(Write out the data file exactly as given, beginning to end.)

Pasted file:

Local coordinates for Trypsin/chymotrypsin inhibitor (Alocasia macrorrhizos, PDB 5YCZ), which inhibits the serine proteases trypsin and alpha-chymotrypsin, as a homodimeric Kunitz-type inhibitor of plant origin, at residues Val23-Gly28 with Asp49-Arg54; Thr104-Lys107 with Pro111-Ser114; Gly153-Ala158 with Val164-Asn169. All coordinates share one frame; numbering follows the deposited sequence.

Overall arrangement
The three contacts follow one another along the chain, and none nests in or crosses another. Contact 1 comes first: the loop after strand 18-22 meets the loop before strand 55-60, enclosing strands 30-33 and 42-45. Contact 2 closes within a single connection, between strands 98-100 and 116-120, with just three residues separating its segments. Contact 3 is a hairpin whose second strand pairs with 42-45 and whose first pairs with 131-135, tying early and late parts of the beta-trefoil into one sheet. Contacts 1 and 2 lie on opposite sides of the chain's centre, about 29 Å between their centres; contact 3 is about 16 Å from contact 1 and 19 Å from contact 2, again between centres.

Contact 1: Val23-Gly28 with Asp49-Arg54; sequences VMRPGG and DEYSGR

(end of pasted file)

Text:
Local coordinates for Trypsin/chymotrypsin inhibitor (Alocasia macrorrhizos, PDB 5YCZ), which inhibits the serine proteases trypsin and alpha-chymotrypsin, as a homodimeric Kunitz-type inhibitor of plant origin, at residues Val23-Gly28 with Asp49-Arg54; Thr104-Lys107 with Pro111-Ser114; Gly153-Ala158 with Val164-Asn169. All coordinates share one frame; numbering follows the deposited sequence.

Overall arrangement
The three contacts follow one another along the chain, and none nests in or crosses another. Contact 1 comes first: the loop after strand 18-22 meets the loop before strand 55-60, enclosing strands 30-33 and 42-45. Contact 2 closes within a single connection, between strands 98-100 and 116-120, with just three residues separating its segments. Contact 3 is a hairpin whose second strand pairs with 42-45 and whose first pairs with 131-135, tying early and late parts of the beta-trefoil into one sheet. Contacts 1 and 2 lie on opposite sides of the chain's centre, about 29 Å between their centres; contact 3 is about 16 Å from contact 1 and 19 Å from contact 2, again between centres.

Contact 1: Val23-Gly28 with Asp49-Arg54; sequences VMRPGG and DEYSGR